Durango’s proposed budget for fiscal year 2022 shows promise in bringing city services back to pre-pandemic levels and working toward a more financially sustainable general fund.
“I think there are two themes that are the takeaways for this budget,” said Durango City Manager José Madrigal. “The takeaways are returning back to pre-pandemic service levels and a heightened focus on financial sustainability for our general fund.”
Total revenue projection for 2022 is $165 million, while total expenditures are expected to be $172 million. The city will be using fund balances across different funds to pay for the $7 million difference.
Madrigal said it is difficult to compare revenues and expenditures with the 2021 budget because the year isn’t over yet. However, he said it will likely be significantly more than the 2021 budget.
“There are some areas where we’ve received federal funding through different providers that we have that are inflating our numbers,” he said. “So for 2021, it’s going to be a hard comparison to make.”
Madrigal said Durango’s proposed budget for fiscal year 2022 shows an expected increase in general fund revenue by about $11 million compared with 2021. The projected increase stems mostly from unexpectedly high sales tax numbers experienced in 2021.
“Not understanding what the impact of COVID might be last year when we were putting together a budget caused us to be very conservative with our sales tax,” Madrigal said.
Sales tax revenue rebounded significantly in 2021 from pandemic lows in 2020. The increase in sales tax allowed Durango to meet its fund balance policy obligations and provide a mid-year cost-of-living adjustment to employees. The city anticipates sales tax revenue will continue to trend up in 2022 by 22.5% compared with 2021.
“We’ve had an extraordinary year with sales tax,” Madrigal said. “When you look at our sales tax, that’s the biggest driver that’s causing an increase in the general fund on the revenue side.”
More sales tax means the city has more expendable revenue, which translates to an increase in the quality of services it can provide. Madrigal said the city is budgeting to bring back 17 positions that needed to be cut during the pandemic.
“Two of those positions are going to be in police, four are in 911 and the others are kind of spread out throughout the organization,” he said. “We’re really beginning to bring back some of those service reductions that we took away because of the impact of COVID.”
The proposed budget includes a 33% reduction of the 2019 sales tax transfers designed to pay for street maintenance. A 2005 sales tax transfer designed to provide money for parks maintenance was also reduced by 20%. Tax transfers allocate money from sales tax revenue to pay for specific city expenses. Cost allocation from the city’s enterprise funds to the general fund was reduced by more than $900,000 to reflect the costs of internal services more accurately.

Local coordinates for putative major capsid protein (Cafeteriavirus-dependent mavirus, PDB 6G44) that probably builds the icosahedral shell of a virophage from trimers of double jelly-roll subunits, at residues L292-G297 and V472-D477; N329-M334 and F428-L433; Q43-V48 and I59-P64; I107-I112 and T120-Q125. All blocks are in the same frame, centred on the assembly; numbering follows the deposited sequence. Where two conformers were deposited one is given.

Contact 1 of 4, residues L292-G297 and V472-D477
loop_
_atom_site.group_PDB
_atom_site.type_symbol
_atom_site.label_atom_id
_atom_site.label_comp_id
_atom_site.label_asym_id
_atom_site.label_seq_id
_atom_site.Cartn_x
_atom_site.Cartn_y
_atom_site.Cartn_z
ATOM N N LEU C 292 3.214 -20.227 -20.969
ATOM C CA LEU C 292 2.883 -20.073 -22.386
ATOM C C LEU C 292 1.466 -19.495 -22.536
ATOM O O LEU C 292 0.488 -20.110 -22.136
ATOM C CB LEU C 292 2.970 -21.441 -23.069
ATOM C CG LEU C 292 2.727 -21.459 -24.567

“We had a feeling that those charges were probably a little too high, so we went back and lowered some of that,” Madrigal said. “Using round numbers, it’s about $1.6 million that the general fund is taking on, that was coming in from other sources.”
Breaking down the city’s proposed revenue, it hopes to collect about $60 million in taxes and fees. About $32 million is expected to come from financing sources that transfer in mainly from the city’s water and sewer funds. Almost $30 million is brought in by what it charges residents for services like trash and sewage. About $28 million comes from intergovernmental grants, mostly federal and state governments.
About $15 million comes from miscellaneous sources, including administration fees and contributions. The remaining revenue streams include just over $6 million in capital investments, about $800,000 in licenses and permits, and about $600,000 in fines collected.
Durango’s largest expected expenditures for the coming fiscal year are its charges and services, which will cost $88 million, and are mostly made up of contract fees and insurance payments.
Personnel is expected to cost the city around $38 million, almost all of which goes to city staff salaries and benefits. It will cost about $30 million for financial uses, including transferring money to capital fund projects, principal payments and contingency funds.
Capital purchases such as infrastructure and equipment account for almost $5 million. The capital improvement plan is expected to cost around $4.3 million. Materials and supplies are expected to cost the city $3.8 million. Finally, contributions the city makes to help fund things such as La Plata Youth Services and the animal shelter will likely cost $1.2 million.
As a response to home and rental prices skyrocketing during the pandemic, the Community Development Department formed a Housing Division in 2022, which is being funded federally through the $4.5 million Durango will receive over the next two years from the American Rescue Plan Act.
The next step for the budget proposal will be a Nov. 2 study session where City Council will offer comments and have discussion about the proposal.
On Nov. 16, a reading of the budget will take place at a regular City Council meeting, and council will decide if it wants to move to budget hearings. After the budget hearings, the final reading of the budget will be on Dec. 7. After the reading, council will make the decision to approve the budget if it is satisfied.
“We’re at the very beginning,” Madrigal said. “It’s important that people know this is a process. The proposed budget is a draft.”
Copies of the budget can be found in hard copy at Durango City Hall and Durango Public Library.
Durango launched its proposed budget for 2022 alongside the financial transparency tool OpenGov, which allows residents to view city finance in real time.